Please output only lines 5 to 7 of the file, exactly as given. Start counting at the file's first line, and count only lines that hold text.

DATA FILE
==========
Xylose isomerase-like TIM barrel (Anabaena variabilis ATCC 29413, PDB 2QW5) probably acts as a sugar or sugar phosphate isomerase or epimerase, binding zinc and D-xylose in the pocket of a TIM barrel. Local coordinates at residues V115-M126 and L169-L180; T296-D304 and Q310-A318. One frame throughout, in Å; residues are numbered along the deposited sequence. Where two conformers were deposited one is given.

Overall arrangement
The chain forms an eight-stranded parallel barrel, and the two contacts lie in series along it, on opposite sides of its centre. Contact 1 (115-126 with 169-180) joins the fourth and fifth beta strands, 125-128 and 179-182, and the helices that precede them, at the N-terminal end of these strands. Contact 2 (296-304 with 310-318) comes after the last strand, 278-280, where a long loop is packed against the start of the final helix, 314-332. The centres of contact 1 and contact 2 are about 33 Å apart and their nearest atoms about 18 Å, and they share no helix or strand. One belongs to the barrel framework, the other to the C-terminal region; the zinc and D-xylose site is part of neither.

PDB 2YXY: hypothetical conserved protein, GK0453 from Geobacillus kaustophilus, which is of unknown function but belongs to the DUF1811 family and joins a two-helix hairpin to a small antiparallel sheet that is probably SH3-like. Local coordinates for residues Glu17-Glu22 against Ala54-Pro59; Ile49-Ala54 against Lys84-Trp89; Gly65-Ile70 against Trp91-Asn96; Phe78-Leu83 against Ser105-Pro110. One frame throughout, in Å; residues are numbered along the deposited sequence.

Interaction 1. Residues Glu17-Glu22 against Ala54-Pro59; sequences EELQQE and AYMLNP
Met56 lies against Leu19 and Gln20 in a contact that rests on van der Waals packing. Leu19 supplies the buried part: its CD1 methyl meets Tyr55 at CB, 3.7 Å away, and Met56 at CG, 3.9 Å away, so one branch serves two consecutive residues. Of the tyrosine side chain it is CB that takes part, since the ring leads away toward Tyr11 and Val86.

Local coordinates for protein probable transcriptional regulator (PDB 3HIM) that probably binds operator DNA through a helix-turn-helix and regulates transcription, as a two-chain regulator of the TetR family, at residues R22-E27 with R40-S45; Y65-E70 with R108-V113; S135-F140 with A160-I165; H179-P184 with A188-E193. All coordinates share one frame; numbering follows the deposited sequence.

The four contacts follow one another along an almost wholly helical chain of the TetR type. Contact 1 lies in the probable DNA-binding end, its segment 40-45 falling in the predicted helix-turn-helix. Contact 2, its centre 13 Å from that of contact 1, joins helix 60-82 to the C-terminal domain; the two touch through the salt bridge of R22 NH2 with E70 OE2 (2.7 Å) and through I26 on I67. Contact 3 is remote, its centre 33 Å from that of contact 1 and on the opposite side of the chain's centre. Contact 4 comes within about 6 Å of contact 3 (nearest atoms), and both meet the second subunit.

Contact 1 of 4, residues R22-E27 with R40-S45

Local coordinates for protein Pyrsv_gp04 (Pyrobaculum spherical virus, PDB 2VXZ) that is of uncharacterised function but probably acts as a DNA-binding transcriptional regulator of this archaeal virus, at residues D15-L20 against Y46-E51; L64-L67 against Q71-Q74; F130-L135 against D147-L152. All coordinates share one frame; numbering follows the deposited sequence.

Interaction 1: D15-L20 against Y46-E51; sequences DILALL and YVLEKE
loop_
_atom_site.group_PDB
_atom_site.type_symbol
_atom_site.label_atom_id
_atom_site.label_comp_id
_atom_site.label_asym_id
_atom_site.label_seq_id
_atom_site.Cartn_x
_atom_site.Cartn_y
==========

Interaction 1. Residues Glu17-Glu22 against Ala54-Pro59; sequences EELQQE and AYMLNP
Met56 lies against Leu19 and Gln20 in a contact that rests on van der Waals packing. Leu19 supplies the buried part: its CD1 methyl meets Tyr55 at CB, 3.7 Å away, and Met56 at CG, 3.9 Å away, so one branch serves two consecutive residues. Of the tyrosine side chain it is CB that takes part, since the ring leads away toward Tyr11 and Val86.

Local coordinates for protein probable transcriptional regulator (PDB 3HIM) that probably binds operator DNA through a helix-turn-helix and regulates transcription, as a two-chain regulator of the TetR family, at residues R22-E27 with R40-S45; Y65-E70 with R108-V113; S135-F140 with A160-I165; H179-P184 with A188-E193. All coordinates share one frame; numbering follows the deposited sequence.